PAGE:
^ a b "The History". Svalbard Global Seed Vault. 4 July 2017. Retrieved 2 June 2021. ^ a b "Overview | International Treaty on Plant Genetic Resources for Food and Agriculture". www.fao.org. Retrieved 7 June 2021.{{cite web}}: CS1 maint: url-status (link) ^ Cite error: The named reference natgeo201107 was invoked but never defined (see the help page). ^ Fowler, C., George, W., Shands, H., Skovmand, B. (2004) Study to Assess the Feasibility of Establishing a Svalbard Arctic Seed Depository for the International Community. Prepared for the Ministry of Foreign Affairs (Norway). Center for International Environment and Development Studies. Agricultural University of Norway. ^ "Tenth Regular Session of the Commission on Genetic Resources for Food and Agriculture" (PDF). FAO. 8–12 November 2004. Retrieved 7 June 2021.{{cite web}}: CS1 maint: url-status (link) ^ Cite error: The named reference Mellgren2008 was invoked but never defined (see the help page). ^ Cite error: The named reference Kinver2008 was invoked but never defined (see the help page). ^ a b Cite error: The named reference time20090227 was invoked but never defined (see the help page). ^ Cite error: The named reference HPJ2009 was invoked but never defined (see the help page). ^ a b Cite error: The named reference Young2009 was invoked but never defined (see the help page). ^ Cite error: The named reference bbc20090226 was invoked but never defined (see the help page). ^ Cite error: The named reference norwayjp2009 was invoked but never defined (see the help page). ^ Cite error: The named reference bbc20100713 was invoked but never defined (see the help page). ^ Cite error: The named reference Westengen2013 was invoked but never defined (see the help page). ^ a b Cite error: The named reference popsci20170522 was invoked but never defined (see the help page). ^ Cite error: The named reference statsbygg20170520 was invoked but never defined (see the help page). ^ "Statsbygg: Svalbard Global Seed Vault". www.statsbygg.no. Retrieved 28 May 2021.{{cite web}}: CS1 maint: url-status (link) ^ Smith, George (26 February 2018). "Seed Vault marks 10th anniversary with 70,000 new samples". New Food. Retrieved 22 October 2018. ^ Boyl, Louise (27 March 2020). "The 'Doomsday' seed vault protecting the world's crops amid catastrophes like coronavirus". The Independent. Archived from the original on 25 May 2022. Retrieved 18 September 2021. ^ "Main Page". Svalbard Global Seed Vault. 4 July 2017. Retrieved 1 April 2021. ^ Duggan, Jennifer (April 2017). "Inside the 'Doomsday' Vault". Time. Archived from the original on 8 April 2017. ^ "Svalbard Global Seed Vault: Annual Progress Report 2019" (PDF). Nordic Genetic Resource Center. June 2020.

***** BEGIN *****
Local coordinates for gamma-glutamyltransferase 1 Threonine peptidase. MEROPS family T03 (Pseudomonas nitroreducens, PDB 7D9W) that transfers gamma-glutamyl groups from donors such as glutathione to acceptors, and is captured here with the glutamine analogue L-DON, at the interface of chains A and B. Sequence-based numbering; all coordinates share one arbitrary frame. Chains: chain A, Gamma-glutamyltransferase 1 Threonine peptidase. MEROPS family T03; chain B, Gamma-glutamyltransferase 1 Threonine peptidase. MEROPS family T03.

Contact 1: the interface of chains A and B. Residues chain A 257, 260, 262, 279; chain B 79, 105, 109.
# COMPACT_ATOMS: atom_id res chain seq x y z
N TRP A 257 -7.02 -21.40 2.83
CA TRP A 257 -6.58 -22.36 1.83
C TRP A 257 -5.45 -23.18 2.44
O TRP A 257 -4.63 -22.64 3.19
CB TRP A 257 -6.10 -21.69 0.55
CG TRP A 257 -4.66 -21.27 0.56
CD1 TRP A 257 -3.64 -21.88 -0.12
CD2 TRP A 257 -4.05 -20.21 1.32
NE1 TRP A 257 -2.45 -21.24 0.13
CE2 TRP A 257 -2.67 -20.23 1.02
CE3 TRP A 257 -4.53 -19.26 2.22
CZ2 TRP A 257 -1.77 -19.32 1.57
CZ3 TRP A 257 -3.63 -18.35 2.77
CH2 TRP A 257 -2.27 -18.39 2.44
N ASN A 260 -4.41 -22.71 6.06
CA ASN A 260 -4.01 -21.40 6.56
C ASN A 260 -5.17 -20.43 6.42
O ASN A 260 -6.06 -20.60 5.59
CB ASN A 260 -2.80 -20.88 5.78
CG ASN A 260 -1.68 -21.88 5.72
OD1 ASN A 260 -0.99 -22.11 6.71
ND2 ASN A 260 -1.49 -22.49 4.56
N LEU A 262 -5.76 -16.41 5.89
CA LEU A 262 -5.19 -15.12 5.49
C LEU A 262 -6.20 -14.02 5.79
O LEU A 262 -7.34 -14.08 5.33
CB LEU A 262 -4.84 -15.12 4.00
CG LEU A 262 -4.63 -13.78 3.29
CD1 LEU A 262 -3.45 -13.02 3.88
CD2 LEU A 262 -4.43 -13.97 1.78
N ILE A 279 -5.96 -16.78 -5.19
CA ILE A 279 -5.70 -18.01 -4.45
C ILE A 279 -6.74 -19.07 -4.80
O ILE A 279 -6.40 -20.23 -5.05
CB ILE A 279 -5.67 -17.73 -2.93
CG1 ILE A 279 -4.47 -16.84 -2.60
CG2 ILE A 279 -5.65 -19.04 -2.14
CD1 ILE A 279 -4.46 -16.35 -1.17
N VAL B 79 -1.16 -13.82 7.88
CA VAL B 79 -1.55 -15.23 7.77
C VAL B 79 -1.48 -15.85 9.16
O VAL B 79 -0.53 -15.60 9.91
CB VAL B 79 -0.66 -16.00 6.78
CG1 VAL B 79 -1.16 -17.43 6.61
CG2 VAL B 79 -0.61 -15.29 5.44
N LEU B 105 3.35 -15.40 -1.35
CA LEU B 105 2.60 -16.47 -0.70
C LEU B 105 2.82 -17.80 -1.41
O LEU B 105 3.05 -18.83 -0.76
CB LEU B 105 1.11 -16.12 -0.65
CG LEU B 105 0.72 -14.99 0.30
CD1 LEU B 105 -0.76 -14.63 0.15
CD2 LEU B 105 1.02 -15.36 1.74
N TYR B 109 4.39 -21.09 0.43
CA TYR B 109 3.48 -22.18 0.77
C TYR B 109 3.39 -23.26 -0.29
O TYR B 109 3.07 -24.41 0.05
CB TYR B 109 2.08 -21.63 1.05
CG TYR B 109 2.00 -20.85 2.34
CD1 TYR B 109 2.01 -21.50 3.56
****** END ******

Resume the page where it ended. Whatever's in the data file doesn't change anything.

Photographies by:
Cierra Martin for Crop Trust - CC BY-SA 2.0